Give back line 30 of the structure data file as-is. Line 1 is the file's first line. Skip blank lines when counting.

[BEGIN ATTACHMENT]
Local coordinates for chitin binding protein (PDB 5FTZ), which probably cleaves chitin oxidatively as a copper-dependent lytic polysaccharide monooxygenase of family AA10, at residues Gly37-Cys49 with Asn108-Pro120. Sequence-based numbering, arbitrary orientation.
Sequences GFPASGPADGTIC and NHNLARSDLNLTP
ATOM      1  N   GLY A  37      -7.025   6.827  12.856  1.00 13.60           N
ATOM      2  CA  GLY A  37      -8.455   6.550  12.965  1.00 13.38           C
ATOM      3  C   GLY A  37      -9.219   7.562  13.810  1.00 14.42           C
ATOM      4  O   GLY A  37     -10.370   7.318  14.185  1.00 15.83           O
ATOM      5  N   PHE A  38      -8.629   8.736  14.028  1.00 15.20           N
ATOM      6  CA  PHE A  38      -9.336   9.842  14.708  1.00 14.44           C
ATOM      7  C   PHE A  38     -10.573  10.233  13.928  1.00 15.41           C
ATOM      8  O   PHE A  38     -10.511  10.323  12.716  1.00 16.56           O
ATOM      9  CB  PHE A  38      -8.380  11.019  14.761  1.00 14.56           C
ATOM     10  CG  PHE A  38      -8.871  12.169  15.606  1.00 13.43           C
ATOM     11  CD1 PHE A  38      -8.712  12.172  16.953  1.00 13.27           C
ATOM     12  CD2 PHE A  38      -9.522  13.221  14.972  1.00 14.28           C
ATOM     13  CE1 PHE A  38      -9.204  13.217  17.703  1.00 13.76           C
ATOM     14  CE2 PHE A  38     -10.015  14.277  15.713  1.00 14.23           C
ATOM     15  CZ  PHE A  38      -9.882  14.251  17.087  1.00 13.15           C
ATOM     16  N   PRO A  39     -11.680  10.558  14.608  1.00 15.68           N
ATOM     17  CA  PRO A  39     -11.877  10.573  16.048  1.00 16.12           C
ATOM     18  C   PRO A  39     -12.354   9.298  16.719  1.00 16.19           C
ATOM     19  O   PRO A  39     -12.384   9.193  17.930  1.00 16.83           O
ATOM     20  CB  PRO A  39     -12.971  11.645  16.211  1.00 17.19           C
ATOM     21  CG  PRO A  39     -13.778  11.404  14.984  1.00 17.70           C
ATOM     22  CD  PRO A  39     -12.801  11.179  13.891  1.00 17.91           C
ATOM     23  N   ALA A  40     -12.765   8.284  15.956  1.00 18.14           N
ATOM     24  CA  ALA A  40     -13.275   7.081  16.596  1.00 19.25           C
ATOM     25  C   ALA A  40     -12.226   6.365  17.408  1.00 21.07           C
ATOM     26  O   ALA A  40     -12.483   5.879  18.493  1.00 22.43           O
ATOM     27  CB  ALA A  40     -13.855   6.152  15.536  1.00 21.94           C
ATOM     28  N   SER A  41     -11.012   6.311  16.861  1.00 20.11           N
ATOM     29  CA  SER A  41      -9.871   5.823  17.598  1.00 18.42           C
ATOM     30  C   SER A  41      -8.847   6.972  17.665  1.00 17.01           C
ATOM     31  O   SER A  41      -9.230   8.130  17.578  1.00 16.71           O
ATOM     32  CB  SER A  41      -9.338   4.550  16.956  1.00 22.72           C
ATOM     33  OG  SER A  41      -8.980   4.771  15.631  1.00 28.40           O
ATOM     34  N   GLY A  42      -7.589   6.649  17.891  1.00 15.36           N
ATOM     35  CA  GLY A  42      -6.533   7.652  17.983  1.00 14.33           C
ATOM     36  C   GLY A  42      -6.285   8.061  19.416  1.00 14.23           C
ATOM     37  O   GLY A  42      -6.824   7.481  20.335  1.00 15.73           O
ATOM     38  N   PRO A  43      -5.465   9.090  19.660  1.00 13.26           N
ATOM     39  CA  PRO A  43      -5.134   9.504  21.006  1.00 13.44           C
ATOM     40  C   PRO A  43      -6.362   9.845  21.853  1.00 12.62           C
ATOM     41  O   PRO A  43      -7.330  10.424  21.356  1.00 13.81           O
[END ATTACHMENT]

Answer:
ATOM     28  N   SER A  41     -11.012   6.311  16.861  1.00 20.11           N